It seems appropriate that author Benjamin Wiker would gather up essential conservative books after famously tattling on a similar grouping of books that Screwed Up the World.
Wiker’s 10 Books Every Conservative Must Read: Plus Four Not to Miss and One Impostor lays out a literary trail for right-minded readers.
The author of 10 Books That Screwed Up the World reverses course to showcase literary works that nurture the conservative mind.
It‘s far more than simply a must-read list. Wiker explores the biographies of the selected authors, showing how personal events sculpted their thinking.
The book begins with the father of political conservatism, and it’s not who one might expect.
Wiker chooses Aristotle for the honor, detailing how the book Politics plays out like an unofficial guidebook for the conservative mind.
“Like Aristotle, conservatives generally accept the world as it is; they distrust the politics of abstract reason—that is, reason divorced from experience,” he writes.
And who better to comment on political matters than an intellect at the center of “jostling empires?”
Aristotle saw moral absolutes and realized the union between a man and a woman represents the societal core.
Gilbert Keith Chesterton, the self-dubbed “Cosmic Patriot,” gets lauded by Wiker for his pungent wit and clear thinking. The writer suffered from poor finances, but it never affected his sense of reason as witnessed by Orthodoxy, the book which laid out his belief system.
The New Science of Politics by Eric Voegelin can be a dense read but the intellectual pleasures found within make it worth one’s while. Voegelin’s life proved rather dramatic. He published books critical of the Nazi movement at the peak of Adolf Hitler’s reign and fled from Austria in 1938 when Germany annexed his homeland.
It’s hard to select just one book from C.S. Lewis’ timeless collection, but Wiker opts for The Abolition of Man as an eerily prescient peek at modern times.
The book shares Lewis’ belief about the dangers of moral relativism and the cruel necessity of war.
Wiker’s next four selections examine the Constitution and its guiding principles starting with Reflections on the Revolution in France by Edmund Burke. Reflections lets us look at a scholar with a unique appreciation for the American experiment, while Alexis de Tocqueville’s Democracy in America took root from the young author‘s brief stay in this country.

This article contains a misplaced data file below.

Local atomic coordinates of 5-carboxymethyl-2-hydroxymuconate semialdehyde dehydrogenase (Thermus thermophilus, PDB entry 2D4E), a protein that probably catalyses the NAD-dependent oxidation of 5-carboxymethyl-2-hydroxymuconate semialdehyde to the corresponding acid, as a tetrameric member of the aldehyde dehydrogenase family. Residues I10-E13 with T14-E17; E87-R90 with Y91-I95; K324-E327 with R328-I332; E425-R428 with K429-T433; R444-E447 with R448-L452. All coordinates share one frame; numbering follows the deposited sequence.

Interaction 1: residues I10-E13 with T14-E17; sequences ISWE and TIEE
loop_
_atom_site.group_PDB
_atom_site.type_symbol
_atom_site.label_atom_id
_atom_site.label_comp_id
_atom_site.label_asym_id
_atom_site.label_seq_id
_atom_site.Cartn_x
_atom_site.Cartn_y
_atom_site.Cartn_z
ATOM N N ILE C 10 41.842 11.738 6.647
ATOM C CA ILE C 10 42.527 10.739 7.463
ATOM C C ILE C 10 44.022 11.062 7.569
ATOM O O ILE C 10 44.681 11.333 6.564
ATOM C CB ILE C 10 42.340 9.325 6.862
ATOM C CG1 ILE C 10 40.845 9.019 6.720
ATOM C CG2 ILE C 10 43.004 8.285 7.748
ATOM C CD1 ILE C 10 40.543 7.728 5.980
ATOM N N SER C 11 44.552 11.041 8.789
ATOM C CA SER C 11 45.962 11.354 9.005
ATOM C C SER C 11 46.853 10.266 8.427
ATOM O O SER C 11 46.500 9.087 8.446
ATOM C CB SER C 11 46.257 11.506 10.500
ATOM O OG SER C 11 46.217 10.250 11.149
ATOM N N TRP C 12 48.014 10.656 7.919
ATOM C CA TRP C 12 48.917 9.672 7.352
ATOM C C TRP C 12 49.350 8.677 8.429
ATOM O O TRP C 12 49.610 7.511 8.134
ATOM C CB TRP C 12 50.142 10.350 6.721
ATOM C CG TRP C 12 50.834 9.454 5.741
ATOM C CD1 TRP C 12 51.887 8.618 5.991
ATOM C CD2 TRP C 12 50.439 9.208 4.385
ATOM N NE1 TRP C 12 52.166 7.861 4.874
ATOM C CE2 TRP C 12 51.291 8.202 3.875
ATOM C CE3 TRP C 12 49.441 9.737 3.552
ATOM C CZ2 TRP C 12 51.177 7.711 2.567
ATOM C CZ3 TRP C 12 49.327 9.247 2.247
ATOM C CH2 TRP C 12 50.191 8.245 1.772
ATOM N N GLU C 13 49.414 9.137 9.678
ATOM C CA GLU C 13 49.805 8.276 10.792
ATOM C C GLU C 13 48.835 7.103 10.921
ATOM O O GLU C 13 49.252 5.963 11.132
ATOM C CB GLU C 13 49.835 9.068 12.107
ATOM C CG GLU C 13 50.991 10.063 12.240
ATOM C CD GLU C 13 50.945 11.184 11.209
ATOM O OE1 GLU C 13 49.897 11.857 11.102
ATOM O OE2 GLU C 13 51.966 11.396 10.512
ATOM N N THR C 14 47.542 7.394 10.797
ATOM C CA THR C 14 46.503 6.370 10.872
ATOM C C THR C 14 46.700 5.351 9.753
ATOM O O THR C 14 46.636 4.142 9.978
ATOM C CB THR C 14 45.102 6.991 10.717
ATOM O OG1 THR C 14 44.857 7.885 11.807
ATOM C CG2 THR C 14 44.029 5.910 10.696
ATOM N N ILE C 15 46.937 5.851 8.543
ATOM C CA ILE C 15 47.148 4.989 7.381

“He saw in the American character what had made the American experiment a success, and he pinpointed the American people’s Christianity, their self reliance and their long tradition of self government,” Wiker writes of de Tocqueville’s perspective on this nation.
Wiker’s list wouldn’t be complete without The Federalist Papers, but he also includes The Anti-Federalist Papers. The two works represent the full discussion regarding the birth of a nation and the power structure behind it.
Hilaire Belloc’s The Servile State is the first of two economic tomes Wiker sees as crucial to the conservative thinker.
Belloc’s core beliefs involve “distributism,” meaning economic ownership should be spread throughout society instead of gathering at its top.
The Servile State in question describes a system in which people receive little, if any, of the wealth from their labor. And human history is chockablock with examples of just such a system in action.
Wiker also includes a quartet of “conservative stories” in his collection, tales that reflect conservative principles via imaginary realms.
The classic tales speak to “humility, deference to wisdom and experience, and the conviction that there really is a moral law, good and evil, and we violate that law at our peril.”
Consider Shakespeare’s Tempest, Wiker says, “an absolute jewel of conservative wisdom.”
Shakespeare’s anti-Utopian instincts combined with the sense that evil stems more from human nature than from circumstances makes it unabashedly conservative.
Sense and Sensibility author Jane Austen led a modest life that bled into her fiction. Wiker, who recommends readers see the film version of Sense before cracking the book open, describes a tale trumpeting the worth of marriage and the folly of reckless behavior.
Good and evil come into furious focus in The Lord of the Rings, the epic which continues to teach new readers some invaluable truths. The Shire at the heart of these tales represents self-sufficient societies worth preserving.
“There are times when the evil is such that we must fight, and battle demands men with chests, noble men, great men, both wise and strong,” he writes.
The “impostor” book may come as a surprise to some Tea Party types who have held up the late author, a devout atheist, as a modern prophet.
Wiker concludes by saying the list of fine conservative books is much longer than those listed here. But he hopes the 10 Books Every Conservative Must Read will “lift us from our twittering, texting, media-enervated age to see the again the wisdom that is built on experience."
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